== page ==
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Partial truth versus felicitous falsehoods


Elgin has argued that scientific models that are, strictly speaking, inaccurate representations of the world, are epistemically valuable because the “falsehoods” they contain are “felicitous”. Many, including Elgin herself, have interpreted this claim as offering an alternative to scientific realism and “veritism”. In this paper, I will argue that there is a more felicitous interpretation of Elgin’s work: “felicitous falsehoods” do play a role in the epistemic value of inaccurate models, but that role is of instrumental value. Elgin’s view is not best understood as claiming that falsehoods provide scientific understanding in and of themselves, only that they facilitate epistemic access to the fundamental, even if partial, truths that are contained within models. While falsehoods may be felicitous in that they facilitate exemplification, the epistemic value of inaccurate models ultimately relies on their partial accuracy.

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  1. When referring to scientific representations, it is, strictly speaking, inappropriate to characterize them as “true” or “false”, as representations are neither true or false, but only accurate or inaccurate representations of their target, where accuracy is assessed according to multiple dimensions that crucially depend on the user and usage of the representation (van Fraassen 2008). That said, in this article, I will characterize scientific representations as “true” or “false”, for simplicity and also to align myself with Elgin’s own practice.

  2. Elgin also takes thought experiments to be promising candidates to challenge veritism. She argues that the veritist cannot account for the epistemic value of thought experiments because they are “morally, practically, and physically unfeasible” (Elgin 2018, 15). It is unclear how exactly the moral, practical, or physical feasibility of an experiment bears on the truth of the scientific claims that are made in relation to the thought experiment. I will not discuss this issue any further in this paper: suffice it to say, Elgin’s claim is at least controversial, as many would argue that thought experiments are typically valuable because they afford knowledge, which implies that their epistemic value is related to truth (e.g. Norton (2004)).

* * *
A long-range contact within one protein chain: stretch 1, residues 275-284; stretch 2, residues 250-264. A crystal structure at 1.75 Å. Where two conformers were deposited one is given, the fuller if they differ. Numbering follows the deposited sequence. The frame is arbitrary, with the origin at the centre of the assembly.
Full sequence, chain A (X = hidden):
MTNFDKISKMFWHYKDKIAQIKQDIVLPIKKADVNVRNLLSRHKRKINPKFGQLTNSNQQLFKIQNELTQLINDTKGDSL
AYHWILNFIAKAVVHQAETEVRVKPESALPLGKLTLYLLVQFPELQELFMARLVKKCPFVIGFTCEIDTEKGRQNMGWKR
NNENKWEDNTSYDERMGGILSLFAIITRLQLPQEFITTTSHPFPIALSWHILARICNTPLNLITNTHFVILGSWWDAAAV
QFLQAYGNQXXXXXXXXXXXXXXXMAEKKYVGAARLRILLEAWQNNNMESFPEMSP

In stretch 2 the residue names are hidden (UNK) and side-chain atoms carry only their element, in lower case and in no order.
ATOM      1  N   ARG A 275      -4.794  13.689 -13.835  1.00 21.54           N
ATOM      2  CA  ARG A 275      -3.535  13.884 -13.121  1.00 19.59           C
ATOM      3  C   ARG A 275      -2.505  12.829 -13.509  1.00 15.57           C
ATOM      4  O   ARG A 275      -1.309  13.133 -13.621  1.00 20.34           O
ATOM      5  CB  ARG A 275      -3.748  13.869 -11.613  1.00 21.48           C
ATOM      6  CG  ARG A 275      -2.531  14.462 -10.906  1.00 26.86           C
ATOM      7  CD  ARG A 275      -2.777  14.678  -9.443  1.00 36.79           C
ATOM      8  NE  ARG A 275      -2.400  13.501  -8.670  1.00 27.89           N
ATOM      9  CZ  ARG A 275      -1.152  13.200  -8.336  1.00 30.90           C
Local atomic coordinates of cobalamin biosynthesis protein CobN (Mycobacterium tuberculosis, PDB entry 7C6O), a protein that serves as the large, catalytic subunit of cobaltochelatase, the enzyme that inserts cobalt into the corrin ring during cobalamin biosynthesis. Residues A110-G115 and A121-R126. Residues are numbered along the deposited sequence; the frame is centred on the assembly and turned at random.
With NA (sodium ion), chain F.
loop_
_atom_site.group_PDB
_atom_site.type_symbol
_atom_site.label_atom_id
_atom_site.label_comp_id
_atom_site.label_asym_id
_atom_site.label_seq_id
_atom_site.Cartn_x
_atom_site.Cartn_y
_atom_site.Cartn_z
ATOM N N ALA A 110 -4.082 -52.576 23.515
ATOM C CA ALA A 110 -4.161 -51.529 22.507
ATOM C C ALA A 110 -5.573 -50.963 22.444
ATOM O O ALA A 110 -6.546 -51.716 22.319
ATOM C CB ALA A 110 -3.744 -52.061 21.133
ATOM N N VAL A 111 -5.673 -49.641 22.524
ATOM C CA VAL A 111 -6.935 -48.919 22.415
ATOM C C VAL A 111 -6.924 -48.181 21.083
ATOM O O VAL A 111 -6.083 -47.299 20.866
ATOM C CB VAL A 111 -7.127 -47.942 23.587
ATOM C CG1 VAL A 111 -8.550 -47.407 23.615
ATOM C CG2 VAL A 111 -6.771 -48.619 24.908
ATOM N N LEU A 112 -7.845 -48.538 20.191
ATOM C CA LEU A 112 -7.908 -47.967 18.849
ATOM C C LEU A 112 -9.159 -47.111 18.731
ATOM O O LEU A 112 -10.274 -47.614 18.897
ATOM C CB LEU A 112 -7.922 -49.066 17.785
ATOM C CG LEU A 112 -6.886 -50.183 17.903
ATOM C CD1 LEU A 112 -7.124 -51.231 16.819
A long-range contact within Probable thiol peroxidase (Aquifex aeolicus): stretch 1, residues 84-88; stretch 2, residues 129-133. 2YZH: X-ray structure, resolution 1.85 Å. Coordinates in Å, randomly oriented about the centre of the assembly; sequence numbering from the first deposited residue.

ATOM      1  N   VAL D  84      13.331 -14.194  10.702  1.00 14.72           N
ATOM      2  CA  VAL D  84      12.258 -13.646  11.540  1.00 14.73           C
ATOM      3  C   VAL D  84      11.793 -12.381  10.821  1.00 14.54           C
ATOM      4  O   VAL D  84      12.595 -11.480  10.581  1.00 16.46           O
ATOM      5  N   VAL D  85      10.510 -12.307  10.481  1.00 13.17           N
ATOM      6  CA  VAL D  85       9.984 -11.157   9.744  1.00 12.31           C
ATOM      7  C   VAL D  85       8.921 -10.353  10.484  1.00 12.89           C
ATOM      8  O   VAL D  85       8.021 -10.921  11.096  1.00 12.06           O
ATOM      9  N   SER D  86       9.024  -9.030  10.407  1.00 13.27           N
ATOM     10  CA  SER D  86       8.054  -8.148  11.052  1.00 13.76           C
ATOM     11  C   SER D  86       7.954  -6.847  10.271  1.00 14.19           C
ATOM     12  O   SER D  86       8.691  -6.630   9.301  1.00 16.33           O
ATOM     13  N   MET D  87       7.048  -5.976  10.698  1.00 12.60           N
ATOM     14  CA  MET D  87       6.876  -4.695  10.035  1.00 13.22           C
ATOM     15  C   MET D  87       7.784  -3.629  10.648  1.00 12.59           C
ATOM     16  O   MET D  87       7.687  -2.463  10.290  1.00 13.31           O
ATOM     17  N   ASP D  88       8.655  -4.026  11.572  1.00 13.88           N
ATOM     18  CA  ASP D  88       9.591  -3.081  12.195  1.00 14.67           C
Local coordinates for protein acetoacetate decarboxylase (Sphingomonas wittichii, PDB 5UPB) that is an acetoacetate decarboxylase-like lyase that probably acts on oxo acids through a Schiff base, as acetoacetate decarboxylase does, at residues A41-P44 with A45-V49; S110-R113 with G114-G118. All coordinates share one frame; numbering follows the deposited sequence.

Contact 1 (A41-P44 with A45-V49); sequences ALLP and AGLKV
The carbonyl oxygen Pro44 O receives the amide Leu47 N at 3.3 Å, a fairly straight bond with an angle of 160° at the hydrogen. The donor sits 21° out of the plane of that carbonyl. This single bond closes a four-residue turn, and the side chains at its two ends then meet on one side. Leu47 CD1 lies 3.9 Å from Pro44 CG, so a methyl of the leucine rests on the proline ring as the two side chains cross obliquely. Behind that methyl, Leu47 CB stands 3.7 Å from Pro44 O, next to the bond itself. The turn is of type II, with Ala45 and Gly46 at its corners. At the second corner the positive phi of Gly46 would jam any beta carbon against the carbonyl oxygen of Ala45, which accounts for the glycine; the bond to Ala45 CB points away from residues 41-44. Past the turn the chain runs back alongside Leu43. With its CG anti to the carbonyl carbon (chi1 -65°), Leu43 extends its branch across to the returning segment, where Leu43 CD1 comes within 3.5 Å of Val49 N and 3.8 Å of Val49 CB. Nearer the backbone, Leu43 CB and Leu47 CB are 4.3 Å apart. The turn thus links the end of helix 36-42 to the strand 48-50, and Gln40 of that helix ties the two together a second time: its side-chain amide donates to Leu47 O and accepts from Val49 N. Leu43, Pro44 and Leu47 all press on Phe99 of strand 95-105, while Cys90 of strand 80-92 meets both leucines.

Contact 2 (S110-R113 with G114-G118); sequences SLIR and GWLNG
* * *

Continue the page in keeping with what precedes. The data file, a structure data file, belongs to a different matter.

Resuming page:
3. The example is inspired by the chapter on “Rods and Clocks” of Norton’s open-source course “Einstein for Everyone”, available at

  4. Note that my argument does not rely on the claim that scientific accounts are best conceived of as sets of propositions. That question is very much open. That said, that scientific accounts, including models, can be (ought to be) conceived as collections of propositions has been defended in the literature (Thomson-Jones 2012). Note that authors who propose alternative views such as the semantic view offer alternative ways to measure of degrees of truth and corresponding epistemic value (da Costa and French 2003).

  5. The extend to which Elgin’s usage of the term “exemplification” is related to Goodman’s views will not be addressed in this paper.


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I would like to thank Armond Duwell, Kareem Khalifa, Henk de Regt, Stephen Grimm, and of course Kate Elgin for multiple illuminating and friendly conversations on scientific understanding. I would also like to recognize various institutions for the support I received from them while developing my views on scientific understanding: the University of Pittsburgh Center for Philosophy of Science, the IHPST in Paris, SND (FRE 3593 Paris-Sorbonne), and Labex Transfer (Ecole Normale Supérieure, Paris).

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Correspondence to Soazig Le Bihan.

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Le Bihan, S. Partial truth versus felicitous falsehoods. Synthese 198, 5415–5436 (2021).

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  • Understanding
  • Idealization
  • Models
  • Factivity
  • Realism